A less enthusiastic view on cryptocurrency
My views on cryptocurrency, for the first few rounds of news about it, were basically that it was a nerd lottery. It seemed cute at first because it's nerds betting on it with spare income so we can pretend it's our cleverness that's making us money - basically a libertarian wet dream. I watched it distort the graphics card market, watched Bitcoin skyrocket and plummet, and watched reports of insane energy consumption estimates with basically a giant shrug. People are weird, and nerd gambling in very expensive fashion didn't much bother me.
More recently, my views have soured considerably. It'll be less cute in a few more years when someone figures out how to turn it into a big enough financial weapon it hobbles the economy when it implodes, kicking out the legs of folks who never even heard of it. Or when it's consuming so much energy that it becomes an independent driver of climate change (if it hasn't already). Or when money its enabled laundering shows up in the next corruption case. And that doesn't even scratch the surface of the myriad scams happening via ICOs (Initial Coin Offerings) thanks to the hype machine around the sector.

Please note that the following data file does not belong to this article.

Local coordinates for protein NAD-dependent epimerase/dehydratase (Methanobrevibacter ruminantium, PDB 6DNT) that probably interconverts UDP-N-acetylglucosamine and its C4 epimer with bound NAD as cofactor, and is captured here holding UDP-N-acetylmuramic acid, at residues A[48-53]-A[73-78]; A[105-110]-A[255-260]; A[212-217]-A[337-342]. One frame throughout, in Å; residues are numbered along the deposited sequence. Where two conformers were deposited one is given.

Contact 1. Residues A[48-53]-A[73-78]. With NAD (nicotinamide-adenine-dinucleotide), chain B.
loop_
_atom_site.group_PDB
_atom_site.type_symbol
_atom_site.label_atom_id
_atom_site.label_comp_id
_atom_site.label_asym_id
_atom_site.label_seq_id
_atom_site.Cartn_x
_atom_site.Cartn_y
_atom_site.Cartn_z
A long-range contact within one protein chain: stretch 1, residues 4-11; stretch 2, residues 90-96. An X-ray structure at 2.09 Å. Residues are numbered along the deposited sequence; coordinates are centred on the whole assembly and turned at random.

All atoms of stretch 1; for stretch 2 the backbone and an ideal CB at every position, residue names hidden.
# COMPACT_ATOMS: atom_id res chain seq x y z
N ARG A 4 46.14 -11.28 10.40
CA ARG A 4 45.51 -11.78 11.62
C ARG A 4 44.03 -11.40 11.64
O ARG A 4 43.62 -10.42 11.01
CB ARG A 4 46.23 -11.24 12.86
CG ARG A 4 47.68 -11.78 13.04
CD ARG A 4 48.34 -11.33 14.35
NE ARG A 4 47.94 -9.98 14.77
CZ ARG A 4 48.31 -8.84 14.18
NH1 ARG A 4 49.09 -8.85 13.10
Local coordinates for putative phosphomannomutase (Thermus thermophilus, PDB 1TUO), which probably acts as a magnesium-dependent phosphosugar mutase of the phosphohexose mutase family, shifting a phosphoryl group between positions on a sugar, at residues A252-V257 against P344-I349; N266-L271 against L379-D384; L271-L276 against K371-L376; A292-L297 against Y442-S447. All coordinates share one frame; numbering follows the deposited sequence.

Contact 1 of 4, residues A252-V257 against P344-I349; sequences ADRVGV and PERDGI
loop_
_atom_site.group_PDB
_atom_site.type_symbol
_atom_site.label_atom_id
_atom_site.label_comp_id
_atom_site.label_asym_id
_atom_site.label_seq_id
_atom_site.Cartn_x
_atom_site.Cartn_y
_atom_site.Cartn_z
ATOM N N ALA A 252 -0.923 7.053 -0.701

Cryptocurrency is reminiscent of what giant hedgefunds did to the stock market as computers came along: weaponize data & time advantages. Crytocurrency is new enough it hasn't been fully exploited, especially because there are so many variants coming online with their own systems rather than a single market. It's seeing how many levels of meta-gaming you can architect on top of capitalism for personal gain (which goes a lot further down if you think about the existence of crytocurrency as already meta-gaming on top of the existing financial system's meta games). No one thinks they're doing anything wrong by throwing one more scaffold on top of the tower. And when it crashes we all get angry and can't figure out who to blame.
I read an interesting article a while back about how some of the brightest minds of the 80s and 90s eschewed traditional roles in society (doctors, government, lawyers) because they figured out how much money they could make in the newly weaponized stock market. How many folks do you think are using up their lives gaming this market full time now? How many more will it be a few years from now?
So we're gaming & gambling with algorithms, except we have a few inconvenient side effects:
- We're possibly using as much power as all of Ireland.
- We're making basic PC components unaffordable.
- We're participating in and profiting from a scam-ridden, money-laundering industry.
- We're fueling what seems destined to be the next housing crisis - weaponizing financial instruments we don't understand and have no significant regulation.
- We're being suckered into this by the lure of leveraging cleverness into personal financial gain.
I dunno where it's all headed for sure, but I'm at the point where I want to say as far away from it as humanly possible. It's incentivizing 100% bad behavior with huge financial stakes, which seems like a libertarian nightmare destined for very bad outcomes.